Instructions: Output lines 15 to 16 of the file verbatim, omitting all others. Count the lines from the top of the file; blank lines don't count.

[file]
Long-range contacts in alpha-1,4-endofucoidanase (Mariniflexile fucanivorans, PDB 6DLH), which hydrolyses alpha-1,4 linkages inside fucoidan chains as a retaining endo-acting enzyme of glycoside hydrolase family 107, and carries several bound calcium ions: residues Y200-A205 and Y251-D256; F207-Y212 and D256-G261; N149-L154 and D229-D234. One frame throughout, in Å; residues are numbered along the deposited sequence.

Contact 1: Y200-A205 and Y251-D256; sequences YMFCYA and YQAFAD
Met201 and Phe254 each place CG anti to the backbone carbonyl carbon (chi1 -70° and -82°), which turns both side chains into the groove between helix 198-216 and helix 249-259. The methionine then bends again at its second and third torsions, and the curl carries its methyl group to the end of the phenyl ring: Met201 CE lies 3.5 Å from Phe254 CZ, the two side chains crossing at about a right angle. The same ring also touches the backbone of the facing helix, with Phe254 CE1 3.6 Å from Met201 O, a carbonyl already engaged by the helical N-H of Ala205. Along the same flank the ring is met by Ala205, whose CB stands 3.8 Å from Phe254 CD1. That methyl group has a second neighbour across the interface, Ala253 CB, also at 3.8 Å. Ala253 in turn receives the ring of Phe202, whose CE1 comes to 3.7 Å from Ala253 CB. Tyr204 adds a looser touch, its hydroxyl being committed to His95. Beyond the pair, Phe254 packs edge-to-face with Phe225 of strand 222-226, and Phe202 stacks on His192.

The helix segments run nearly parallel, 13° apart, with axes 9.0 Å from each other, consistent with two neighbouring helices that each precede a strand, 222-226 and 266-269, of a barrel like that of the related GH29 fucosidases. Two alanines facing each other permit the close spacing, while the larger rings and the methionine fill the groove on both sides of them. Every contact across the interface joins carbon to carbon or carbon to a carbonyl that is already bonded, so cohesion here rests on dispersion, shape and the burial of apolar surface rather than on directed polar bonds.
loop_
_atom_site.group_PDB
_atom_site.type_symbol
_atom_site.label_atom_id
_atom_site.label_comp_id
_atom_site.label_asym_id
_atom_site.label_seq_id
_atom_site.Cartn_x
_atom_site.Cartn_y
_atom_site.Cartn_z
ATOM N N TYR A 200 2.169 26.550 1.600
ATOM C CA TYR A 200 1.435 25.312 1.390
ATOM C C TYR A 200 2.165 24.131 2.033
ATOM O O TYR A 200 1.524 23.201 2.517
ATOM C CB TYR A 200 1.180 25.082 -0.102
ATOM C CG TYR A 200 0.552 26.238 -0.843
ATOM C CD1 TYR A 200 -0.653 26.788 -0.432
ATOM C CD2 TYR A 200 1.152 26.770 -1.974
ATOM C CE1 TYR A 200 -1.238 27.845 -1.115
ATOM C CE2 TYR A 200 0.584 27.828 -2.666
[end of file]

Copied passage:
ATOM N N TYR A 200 2.169 26.550 1.600
ATOM C CA TYR A 200 1.435 25.312 1.390